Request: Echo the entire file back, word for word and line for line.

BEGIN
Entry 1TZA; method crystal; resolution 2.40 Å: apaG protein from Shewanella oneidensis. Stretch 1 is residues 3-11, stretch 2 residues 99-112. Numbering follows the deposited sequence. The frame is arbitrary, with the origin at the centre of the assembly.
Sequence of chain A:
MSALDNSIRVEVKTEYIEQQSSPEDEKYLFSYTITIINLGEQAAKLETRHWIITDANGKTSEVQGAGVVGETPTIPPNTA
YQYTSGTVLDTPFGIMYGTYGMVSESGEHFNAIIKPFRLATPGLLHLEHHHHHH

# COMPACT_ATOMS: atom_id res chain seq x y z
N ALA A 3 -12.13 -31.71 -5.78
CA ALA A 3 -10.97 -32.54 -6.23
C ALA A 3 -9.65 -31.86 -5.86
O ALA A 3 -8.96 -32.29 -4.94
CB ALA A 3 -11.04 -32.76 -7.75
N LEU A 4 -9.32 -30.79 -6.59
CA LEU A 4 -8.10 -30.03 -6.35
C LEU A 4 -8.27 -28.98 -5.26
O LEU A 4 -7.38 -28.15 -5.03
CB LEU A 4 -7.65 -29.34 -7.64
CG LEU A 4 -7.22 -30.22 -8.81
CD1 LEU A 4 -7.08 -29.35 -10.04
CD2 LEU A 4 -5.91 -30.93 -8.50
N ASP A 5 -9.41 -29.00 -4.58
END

Entry 1TZA; method crystal; resolution 2.40 Å: apaG protein from Shewanella oneidensis. Stretch 1 is residues 3-11, stretch 2 residues 99-112. Numbering follows the deposited sequence. The frame is arbitrary, with the origin at the centre of the assembly.
Sequence of chain A:
MSALDNSIRVEVKTEYIEQQSSPEDEKYLFSYTITIINLGEQAAKLETRHWIITDANGKTSEVQGAGVVGETPTIPPNTA
YQYTSGTVLDTPFGIMYGTYGMVSESGEHFNAIIKPFRLATPGLLHLEHHHHHH

# COMPACT_ATOMS: atom_id res chain seq x y z
N ALA A 3 -12.13 -31.71 -5.78
CA ALA A 3 -10.97 -32.54 -6.23
C ALA A 3 -9.65 -31.86 -5.86
O ALA A 3 -8.96 -32.29 -4.94
CB ALA A 3 -11.04 -32.76 -7.75
N LEU A 4 -9.32 -30.79 -6.59
CA LEU A 4 -8.10 -30.03 -6.35
C LEU A 4 -8.27 -28.98 -5.26
O LEU A 4 -7.38 -28.15 -5.03
CB LEU A 4 -7.65 -29.34 -7.64
CG LEU A 4 -7.22 -30.22 -8.81
CD1 LEU A 4 -7.08 -29.35 -10.04
CD2 LEU A 4 -5.91 -30.93 -8.50
N ASP A 5 -9.41 -29.00 -4.58